Vitamin D deficiencyvdcp
A new study suggests that a large number of the world’s population suffers from Vitamin D deficiency because we’ve stopped spending time outdoors. Excessive use of sunscreens is only aggravating this condition. The study also found that 95%of African American adults may have vitamin D deficiency or insufficiency.
Vitamin D variations among races are attributed to differences in skin pigmentation. Sunscreen is seen nullifying the body’s ability to produce vitamin D. Known as the sunshine vitamin, vitamin D is produced by the body in response to skin being exposed to sunlight. It is also occurs naturally in a few foods including some fish, fish liver oils, and egg yolks and in fortified dairy and grain products. Vitamin D is essential for strong bones, because it helps the body use calcium from the diet. Traditionally, vitamin D deficiency has been associated with rickets, a disease in which the bone tissue doesn’t properly mineralize, leading to soft bones and skeletal deformities. But increasingly, research is revealing the importance of vitamin D in protecting against a host of health problems. Symptoms of bone pain and muscle weakness can mean you have a vitamin D deficiency.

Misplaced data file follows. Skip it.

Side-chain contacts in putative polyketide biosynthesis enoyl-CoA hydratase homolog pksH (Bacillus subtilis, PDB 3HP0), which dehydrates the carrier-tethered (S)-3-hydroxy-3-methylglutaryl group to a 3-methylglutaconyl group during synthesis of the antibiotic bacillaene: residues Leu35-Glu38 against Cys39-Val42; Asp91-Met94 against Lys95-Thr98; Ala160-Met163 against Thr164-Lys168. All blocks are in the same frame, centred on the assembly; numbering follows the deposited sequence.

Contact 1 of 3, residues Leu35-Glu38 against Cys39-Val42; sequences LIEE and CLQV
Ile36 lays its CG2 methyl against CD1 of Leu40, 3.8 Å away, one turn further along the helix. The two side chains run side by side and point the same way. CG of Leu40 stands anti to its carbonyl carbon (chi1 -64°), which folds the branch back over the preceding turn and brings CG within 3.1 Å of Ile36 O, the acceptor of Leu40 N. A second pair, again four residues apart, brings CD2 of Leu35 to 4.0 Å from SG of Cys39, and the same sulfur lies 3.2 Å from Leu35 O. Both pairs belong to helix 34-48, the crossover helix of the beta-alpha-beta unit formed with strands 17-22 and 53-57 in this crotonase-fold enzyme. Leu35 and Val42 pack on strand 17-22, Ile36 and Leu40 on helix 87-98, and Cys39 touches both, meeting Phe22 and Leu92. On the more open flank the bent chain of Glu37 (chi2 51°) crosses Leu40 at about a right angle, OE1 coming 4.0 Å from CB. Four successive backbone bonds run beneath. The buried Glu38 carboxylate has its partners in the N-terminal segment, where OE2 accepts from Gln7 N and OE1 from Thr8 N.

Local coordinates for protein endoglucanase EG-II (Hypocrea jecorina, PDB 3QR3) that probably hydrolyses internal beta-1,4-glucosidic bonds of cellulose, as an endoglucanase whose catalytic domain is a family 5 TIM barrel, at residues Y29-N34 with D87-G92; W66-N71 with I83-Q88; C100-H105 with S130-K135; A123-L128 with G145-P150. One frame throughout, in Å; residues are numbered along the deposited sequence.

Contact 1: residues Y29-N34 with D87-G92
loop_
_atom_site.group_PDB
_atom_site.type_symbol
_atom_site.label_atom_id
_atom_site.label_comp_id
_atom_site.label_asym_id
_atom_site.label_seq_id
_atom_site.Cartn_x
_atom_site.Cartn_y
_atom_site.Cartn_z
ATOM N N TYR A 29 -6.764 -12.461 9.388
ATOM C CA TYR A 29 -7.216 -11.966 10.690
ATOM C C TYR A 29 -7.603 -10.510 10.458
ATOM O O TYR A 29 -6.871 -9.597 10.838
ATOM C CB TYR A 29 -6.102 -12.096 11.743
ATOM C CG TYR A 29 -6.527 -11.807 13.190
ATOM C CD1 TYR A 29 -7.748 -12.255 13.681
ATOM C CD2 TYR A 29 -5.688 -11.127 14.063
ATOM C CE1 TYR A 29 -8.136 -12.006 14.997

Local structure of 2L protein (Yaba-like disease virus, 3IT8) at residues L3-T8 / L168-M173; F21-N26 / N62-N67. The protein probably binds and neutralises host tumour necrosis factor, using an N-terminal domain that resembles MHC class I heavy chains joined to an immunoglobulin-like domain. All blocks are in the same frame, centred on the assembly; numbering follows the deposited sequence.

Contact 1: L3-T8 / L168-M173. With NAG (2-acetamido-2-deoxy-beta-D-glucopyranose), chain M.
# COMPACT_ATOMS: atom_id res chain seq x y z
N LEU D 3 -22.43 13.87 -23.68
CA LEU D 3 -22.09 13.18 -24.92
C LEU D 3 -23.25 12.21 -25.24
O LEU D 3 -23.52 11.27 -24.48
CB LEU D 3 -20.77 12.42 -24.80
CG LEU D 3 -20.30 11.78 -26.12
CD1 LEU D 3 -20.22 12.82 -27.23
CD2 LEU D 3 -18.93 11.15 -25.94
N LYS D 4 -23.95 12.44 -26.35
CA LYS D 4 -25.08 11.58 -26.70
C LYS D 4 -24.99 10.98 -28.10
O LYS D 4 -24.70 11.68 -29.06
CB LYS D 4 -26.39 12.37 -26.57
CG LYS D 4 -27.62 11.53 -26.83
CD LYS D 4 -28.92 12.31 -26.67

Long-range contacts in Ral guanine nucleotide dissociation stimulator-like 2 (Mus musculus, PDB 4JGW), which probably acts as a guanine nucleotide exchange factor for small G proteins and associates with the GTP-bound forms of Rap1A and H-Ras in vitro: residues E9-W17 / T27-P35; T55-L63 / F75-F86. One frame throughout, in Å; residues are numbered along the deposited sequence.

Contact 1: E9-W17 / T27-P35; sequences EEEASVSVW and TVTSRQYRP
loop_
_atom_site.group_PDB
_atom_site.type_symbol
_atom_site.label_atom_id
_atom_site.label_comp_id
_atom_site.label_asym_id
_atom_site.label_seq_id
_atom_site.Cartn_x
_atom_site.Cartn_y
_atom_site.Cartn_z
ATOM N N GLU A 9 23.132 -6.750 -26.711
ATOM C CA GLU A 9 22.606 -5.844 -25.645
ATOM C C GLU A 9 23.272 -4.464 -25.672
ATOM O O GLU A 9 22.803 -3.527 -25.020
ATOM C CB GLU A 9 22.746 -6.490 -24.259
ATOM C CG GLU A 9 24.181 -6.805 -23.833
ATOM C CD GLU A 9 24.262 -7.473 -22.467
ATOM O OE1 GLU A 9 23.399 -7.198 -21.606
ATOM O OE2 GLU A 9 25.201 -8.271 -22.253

However, for many people, the symptoms are subtle. Yet, even without symptoms, too little vitamin D can pose health risks. Low blood levels of the vitamin have been associated with the following: Increased risk of death from cardiovascular disease; Cognitive impairment in older adults; Severe asthma in children; and Cancer. Research suggests that vitamin D could play a role in the prevention and treatment of a number of different conditions, including type1 and type 2 diabetes, hypertension, glucose intolerance, and multiple sclerosis.
The most accurate way to measure how much vitamin D is in your body is the 25-hydroxy vitamin D blood test. A level of 20 nanograms/milliliter to 50 ng/mL is considered adequate for healthy people. A level less than 12 ng/mL indicates vitamin D deficiency. If you don’t spend much time in the sun or always are careful to cover your skin (sunscreen inhibits vitamin D production), you should speak to your doctor about taking a vitamin D supplement, particularly if you have risk factors for vitamin D deficiency, according to WebMD.com.